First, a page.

Sunday, September 23, 2012

(South)western Omelet

I've been thinking about a Western omelet for a week now.  Ham, veggies, eggs, what's not to like?  Add some hash browns along the side and I'm a happy camper.  Now, the obvious remedy to this craving would be to go out to brunch at one of the hundreds of places in town that serve Western omelets, but I think you've realized by now that this isn't the way this story ends.  I'm picky about my omelets (okay, I'm picky about everything).  I love cheese, but not so much that the eggs are swimming in grease, lots of veggies (pre-cooked, not crunchy), and nice chunks of ham.  Don't even get me started on the mushy cubes of potato some diners try to pass off as hash browns.

To sate my craving, I started with the hash browns.  I only accept grated potatoes as hash browns.  You are entitled to your own opinion, but deep down in your heart, you know cubed hash browns are just roasted potatoes you are serving at breakfast.  To make four servings of hash browns, I grated 3 medium Russet potatoes and sprinkled them with about 2 tsp of salt.  After a few minutes of sitting, I spun them over and over again in my salad spinner until they had given up all of the moisture they could.  Dry potatoes are the key to crispy browns and that is what I am after.  I tossed the shredded potatoes with green onions and black pepper.  I cooked the potatoes over medium high heat in two batches using about 2 tsp of butter per side.  Be sure to start your browns cooking well before your omelets because I cooked mine for a total of 20 minutes to get a really nice, crispy crust.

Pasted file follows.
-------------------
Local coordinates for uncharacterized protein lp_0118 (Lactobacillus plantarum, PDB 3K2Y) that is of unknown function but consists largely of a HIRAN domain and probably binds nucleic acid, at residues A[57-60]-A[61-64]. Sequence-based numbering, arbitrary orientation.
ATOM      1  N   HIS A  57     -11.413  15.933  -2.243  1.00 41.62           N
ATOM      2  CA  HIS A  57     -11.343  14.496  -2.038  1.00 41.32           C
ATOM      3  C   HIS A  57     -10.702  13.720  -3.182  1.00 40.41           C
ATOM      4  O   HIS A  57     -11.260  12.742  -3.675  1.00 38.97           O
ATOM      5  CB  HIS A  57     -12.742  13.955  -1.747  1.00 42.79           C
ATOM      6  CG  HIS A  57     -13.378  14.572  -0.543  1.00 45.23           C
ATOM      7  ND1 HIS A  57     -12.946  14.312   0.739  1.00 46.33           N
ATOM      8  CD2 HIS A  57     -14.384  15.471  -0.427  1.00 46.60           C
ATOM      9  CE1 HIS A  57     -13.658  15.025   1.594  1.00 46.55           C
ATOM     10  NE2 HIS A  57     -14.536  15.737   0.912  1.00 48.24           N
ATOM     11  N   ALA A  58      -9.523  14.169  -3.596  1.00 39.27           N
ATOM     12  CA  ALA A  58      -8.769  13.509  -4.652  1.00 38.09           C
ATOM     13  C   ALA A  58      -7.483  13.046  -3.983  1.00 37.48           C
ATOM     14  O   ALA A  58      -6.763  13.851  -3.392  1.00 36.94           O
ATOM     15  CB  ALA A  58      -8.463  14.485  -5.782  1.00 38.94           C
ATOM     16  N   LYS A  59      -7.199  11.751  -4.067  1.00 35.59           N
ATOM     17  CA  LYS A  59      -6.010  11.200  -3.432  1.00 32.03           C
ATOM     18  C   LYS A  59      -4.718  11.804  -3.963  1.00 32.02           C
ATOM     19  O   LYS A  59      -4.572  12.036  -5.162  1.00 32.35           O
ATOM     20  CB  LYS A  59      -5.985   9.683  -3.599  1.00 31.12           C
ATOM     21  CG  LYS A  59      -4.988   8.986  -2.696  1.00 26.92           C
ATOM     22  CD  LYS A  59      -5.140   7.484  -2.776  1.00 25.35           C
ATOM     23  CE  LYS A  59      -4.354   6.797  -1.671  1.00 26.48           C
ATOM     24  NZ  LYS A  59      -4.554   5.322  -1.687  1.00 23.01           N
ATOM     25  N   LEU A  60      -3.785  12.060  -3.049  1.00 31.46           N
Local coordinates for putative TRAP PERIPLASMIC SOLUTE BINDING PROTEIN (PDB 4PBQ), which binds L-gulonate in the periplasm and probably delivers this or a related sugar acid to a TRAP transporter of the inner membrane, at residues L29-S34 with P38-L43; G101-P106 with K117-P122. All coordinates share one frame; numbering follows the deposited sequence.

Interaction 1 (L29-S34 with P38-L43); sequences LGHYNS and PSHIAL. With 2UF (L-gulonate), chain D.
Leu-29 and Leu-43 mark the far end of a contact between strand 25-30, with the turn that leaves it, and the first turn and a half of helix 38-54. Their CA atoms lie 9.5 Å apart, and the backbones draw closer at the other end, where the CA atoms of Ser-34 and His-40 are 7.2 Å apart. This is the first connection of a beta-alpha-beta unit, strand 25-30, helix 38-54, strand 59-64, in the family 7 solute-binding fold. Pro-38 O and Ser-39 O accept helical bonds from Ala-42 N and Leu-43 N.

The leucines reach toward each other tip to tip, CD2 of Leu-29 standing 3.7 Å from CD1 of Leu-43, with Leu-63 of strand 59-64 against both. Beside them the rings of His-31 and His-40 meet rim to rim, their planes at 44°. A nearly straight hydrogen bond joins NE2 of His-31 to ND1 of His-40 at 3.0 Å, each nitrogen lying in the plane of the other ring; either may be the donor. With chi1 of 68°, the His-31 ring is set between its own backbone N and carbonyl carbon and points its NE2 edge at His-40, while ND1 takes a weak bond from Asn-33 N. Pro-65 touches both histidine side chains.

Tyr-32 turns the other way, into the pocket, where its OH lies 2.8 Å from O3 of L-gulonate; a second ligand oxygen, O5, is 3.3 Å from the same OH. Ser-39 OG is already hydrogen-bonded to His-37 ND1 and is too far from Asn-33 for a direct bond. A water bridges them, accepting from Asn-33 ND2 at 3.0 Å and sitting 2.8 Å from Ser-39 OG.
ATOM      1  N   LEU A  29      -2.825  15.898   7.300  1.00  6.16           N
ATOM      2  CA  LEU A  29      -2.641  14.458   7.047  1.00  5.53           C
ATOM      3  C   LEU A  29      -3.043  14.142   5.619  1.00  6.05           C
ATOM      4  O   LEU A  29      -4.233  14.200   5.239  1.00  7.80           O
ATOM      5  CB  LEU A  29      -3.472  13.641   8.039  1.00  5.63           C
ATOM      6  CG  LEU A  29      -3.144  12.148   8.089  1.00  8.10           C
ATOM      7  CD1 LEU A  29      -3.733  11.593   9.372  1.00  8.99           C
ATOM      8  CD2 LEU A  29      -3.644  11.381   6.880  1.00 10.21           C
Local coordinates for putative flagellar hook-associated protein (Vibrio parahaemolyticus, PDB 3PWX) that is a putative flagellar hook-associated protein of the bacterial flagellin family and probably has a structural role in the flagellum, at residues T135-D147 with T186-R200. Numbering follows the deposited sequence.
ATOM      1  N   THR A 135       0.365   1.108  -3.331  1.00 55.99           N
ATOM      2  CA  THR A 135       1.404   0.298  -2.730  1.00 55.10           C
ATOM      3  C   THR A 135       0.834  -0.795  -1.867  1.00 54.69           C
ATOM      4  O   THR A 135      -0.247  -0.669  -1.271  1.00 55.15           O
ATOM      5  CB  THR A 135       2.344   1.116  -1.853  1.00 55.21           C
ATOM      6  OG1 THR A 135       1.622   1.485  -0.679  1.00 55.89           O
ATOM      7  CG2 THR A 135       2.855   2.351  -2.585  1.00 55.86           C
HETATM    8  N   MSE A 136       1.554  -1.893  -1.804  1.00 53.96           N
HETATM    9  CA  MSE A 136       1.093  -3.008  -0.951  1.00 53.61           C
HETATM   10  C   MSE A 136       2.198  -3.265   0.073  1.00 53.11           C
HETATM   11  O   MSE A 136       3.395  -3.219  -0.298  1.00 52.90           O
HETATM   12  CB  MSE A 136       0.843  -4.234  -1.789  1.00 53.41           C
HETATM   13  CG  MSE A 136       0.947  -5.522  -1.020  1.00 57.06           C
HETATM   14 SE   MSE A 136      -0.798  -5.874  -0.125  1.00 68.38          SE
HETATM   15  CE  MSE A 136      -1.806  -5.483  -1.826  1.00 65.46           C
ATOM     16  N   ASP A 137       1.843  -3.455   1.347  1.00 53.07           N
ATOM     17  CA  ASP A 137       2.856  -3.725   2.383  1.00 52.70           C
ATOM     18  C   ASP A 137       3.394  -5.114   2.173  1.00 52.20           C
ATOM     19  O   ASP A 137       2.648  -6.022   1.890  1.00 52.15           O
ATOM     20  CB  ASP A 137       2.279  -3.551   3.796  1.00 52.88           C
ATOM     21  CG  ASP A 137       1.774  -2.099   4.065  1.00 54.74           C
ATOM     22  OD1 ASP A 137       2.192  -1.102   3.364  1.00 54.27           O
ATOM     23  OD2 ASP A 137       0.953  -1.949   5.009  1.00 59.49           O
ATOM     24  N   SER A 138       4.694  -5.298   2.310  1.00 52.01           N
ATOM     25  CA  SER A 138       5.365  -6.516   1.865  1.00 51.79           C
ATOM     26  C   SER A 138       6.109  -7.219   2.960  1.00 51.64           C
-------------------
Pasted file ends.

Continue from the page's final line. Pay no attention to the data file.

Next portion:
While the browns were cooking, I sauteed green onion with red and green bell pepper.  At the last minute, I tossed in cubes of ham steak to warm through.  It took me forever to figure out how to make omelets.  For years would give up half way through and make scrambled eggs with vegetables mixed in or, seeing the failure coming, just set out to make a frittata.  The sticking point for me (sometimes literally) comes in trying to flip the omelet.  So I don't. For each omelet, I whisked two (gorgeous, golden-yolked) eggs from Veronica's chickens with just a splash of milk and poured it into an 8" pan over medium.  The result is a thin enough layer of egg that it will cook all the way through without you ever having to flip it. Once you get your eggs in the pan, let them sit for about a minute and a half without disturbing it.  Give the pan a slight jiggle and keep cooking until there isn't much wobbling, raw egg left on top and then add in just a sprinkling (2-3 tbsp) of extra sharp cheddar cheese, a thin layer of veggies, and some ham.  Remember that the egg layer is thin and fragile, so we don't want to add too much filling.  Then realize you have an avocado that is about to go bad, ignore what you were just saying, and add in fat slices.  Wonder why you don't have breakfast for dinner more often.


  1. Replies
    1. That omelet was neon yellow those yolks are almost orange - must be happy chickens!


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